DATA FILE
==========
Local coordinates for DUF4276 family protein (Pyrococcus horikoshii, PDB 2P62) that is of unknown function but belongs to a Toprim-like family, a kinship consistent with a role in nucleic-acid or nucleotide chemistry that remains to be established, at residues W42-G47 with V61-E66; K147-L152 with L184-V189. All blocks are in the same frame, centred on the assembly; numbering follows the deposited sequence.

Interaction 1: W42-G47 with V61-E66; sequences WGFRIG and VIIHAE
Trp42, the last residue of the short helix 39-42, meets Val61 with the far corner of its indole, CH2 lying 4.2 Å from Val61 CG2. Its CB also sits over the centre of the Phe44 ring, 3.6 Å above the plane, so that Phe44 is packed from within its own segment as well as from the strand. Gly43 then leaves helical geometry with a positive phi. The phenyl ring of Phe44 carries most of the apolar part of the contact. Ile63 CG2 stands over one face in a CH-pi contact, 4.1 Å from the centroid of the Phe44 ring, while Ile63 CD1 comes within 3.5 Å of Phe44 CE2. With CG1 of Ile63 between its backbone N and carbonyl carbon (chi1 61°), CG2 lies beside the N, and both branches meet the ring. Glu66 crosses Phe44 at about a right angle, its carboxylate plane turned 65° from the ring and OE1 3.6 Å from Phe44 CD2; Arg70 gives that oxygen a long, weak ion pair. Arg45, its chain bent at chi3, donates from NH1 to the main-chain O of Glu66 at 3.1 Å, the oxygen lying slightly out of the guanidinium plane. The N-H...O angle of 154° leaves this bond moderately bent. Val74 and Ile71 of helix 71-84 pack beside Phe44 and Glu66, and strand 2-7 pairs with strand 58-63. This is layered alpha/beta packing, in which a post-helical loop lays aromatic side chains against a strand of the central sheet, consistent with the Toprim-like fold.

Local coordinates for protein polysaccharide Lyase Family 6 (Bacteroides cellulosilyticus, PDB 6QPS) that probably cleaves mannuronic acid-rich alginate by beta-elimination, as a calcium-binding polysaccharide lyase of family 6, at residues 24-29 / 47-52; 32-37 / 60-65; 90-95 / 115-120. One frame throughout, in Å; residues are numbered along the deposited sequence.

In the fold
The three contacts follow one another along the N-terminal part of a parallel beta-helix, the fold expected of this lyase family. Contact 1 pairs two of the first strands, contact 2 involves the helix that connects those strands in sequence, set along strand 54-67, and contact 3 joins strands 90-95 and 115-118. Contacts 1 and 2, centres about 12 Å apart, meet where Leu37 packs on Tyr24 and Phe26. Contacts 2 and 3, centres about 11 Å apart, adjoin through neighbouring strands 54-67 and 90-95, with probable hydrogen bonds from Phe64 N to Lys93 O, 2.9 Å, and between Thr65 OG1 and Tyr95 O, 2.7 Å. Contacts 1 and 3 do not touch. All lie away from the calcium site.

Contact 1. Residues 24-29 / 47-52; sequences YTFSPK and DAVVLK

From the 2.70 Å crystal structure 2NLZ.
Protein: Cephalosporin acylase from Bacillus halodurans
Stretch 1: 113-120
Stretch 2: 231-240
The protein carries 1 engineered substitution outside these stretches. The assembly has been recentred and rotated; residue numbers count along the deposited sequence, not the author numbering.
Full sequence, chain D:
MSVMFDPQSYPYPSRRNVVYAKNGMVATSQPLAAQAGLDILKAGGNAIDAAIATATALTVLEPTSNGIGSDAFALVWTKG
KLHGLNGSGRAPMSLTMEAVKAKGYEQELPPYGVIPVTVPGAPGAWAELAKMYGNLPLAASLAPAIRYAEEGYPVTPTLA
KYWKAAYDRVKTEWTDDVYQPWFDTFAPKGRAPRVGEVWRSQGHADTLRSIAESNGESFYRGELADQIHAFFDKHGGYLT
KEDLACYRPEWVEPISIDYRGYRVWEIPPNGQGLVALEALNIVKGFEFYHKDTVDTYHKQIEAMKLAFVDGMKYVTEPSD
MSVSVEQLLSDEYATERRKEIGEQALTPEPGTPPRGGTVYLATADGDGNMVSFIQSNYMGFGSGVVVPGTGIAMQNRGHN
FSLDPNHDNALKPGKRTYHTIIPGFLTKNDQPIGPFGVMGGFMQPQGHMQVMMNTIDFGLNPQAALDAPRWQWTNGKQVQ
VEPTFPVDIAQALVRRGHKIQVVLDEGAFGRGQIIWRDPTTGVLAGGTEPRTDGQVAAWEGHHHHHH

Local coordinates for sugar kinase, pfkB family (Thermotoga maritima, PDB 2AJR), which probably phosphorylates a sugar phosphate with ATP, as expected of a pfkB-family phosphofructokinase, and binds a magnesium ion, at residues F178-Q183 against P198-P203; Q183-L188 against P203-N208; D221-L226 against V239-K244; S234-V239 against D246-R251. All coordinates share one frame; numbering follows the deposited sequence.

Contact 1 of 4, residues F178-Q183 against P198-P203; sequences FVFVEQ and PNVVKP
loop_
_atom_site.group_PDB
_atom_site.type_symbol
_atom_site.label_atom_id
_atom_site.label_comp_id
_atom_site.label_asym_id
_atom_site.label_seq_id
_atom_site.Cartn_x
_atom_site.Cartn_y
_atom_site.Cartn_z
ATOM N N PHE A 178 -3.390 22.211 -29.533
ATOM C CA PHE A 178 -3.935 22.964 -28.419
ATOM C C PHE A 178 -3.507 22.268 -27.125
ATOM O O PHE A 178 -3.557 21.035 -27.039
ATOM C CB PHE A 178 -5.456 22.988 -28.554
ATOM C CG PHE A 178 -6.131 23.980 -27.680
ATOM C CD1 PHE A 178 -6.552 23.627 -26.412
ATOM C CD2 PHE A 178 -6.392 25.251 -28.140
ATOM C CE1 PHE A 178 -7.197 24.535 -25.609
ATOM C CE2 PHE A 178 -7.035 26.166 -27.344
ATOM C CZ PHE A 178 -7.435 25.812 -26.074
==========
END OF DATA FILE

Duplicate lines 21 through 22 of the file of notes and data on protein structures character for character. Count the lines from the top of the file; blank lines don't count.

Local coordinates for sugar kinase, pfkB family (Thermotoga maritima, PDB 2AJR), which probably phosphorylates a sugar phosphate with ATP, as expected of a pfkB-family phosphofructokinase, and binds a magnesium ion, at residues F178-Q183 against P198-P203; Q183-L188 against P203-N208; D221-L226 against V239-K244; S234-V239 against D246-R251. All coordinates share one frame; numbering follows the deposited sequence.

Contact 1 of 4, residues F178-Q183 against P198-P203; sequences FVFVEQ and PNVVKP